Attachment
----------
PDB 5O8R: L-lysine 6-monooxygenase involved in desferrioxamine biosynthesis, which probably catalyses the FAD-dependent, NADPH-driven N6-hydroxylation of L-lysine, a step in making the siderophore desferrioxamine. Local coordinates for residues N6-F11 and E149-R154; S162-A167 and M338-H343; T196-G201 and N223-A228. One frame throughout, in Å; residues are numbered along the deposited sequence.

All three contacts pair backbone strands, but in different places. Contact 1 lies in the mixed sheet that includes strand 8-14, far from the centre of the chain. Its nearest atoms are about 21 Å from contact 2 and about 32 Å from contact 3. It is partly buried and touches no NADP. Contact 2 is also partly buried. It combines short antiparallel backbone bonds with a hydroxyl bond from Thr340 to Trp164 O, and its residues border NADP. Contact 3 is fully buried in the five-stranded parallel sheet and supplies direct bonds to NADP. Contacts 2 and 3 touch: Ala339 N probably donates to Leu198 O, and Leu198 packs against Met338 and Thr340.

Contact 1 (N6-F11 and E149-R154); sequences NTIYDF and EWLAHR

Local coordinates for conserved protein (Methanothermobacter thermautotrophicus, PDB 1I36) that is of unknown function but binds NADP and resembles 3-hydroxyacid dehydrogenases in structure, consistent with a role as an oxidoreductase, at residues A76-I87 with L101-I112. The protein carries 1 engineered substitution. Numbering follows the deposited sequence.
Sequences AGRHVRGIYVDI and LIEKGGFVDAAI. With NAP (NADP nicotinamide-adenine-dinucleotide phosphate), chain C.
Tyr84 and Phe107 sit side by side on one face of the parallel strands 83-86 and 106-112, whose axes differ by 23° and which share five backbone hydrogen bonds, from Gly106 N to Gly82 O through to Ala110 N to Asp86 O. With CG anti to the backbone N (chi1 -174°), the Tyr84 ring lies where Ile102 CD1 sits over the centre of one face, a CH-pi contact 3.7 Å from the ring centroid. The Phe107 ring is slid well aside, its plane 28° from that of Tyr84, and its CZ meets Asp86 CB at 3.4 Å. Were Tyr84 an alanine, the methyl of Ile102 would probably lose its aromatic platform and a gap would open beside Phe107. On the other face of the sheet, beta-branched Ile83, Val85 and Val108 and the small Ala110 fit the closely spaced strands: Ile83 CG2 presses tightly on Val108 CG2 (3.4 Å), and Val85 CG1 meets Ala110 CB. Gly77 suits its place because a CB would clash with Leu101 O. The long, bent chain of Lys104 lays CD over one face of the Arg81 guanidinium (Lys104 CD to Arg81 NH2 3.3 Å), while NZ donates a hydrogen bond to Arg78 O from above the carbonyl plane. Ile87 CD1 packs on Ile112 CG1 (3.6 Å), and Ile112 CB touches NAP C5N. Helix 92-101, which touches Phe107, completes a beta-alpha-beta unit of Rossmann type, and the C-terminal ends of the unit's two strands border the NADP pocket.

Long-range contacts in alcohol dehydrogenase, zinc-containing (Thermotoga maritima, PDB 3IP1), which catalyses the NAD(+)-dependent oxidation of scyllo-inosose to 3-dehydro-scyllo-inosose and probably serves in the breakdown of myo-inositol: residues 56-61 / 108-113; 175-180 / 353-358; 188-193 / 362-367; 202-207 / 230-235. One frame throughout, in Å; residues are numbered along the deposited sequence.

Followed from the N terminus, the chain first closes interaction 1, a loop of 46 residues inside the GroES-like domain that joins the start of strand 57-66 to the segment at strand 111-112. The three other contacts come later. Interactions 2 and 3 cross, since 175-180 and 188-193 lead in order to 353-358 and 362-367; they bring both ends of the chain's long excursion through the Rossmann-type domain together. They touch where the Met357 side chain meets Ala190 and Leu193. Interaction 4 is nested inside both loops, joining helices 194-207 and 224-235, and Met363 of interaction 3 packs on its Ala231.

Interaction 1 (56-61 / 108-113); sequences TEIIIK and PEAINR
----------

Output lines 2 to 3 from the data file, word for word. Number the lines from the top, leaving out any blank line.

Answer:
All three contacts pair backbone strands, but in different places. Contact 1 lies in the mixed sheet that includes strand 8-14, far from the centre of the chain. Its nearest atoms are about 21 Å from contact 2 and about 32 Å from contact 3. It is partly buried and touches no NADP. Contact 2 is also partly buried. It combines short antiparallel backbone bonds with a hydroxyl bond from Thr340 to Trp164 O, and its residues border NADP. Contact 3 is fully buried in the five-stranded parallel sheet and supplies direct bonds to NADP. Contacts 2 and 3 touch: Ala339 N probably donates to Leu198 O, and Leu198 packs against Met338 and Thr340.

Contact 1 (N6-F11 and E149-R154); sequences NTIYDF and EWLAHR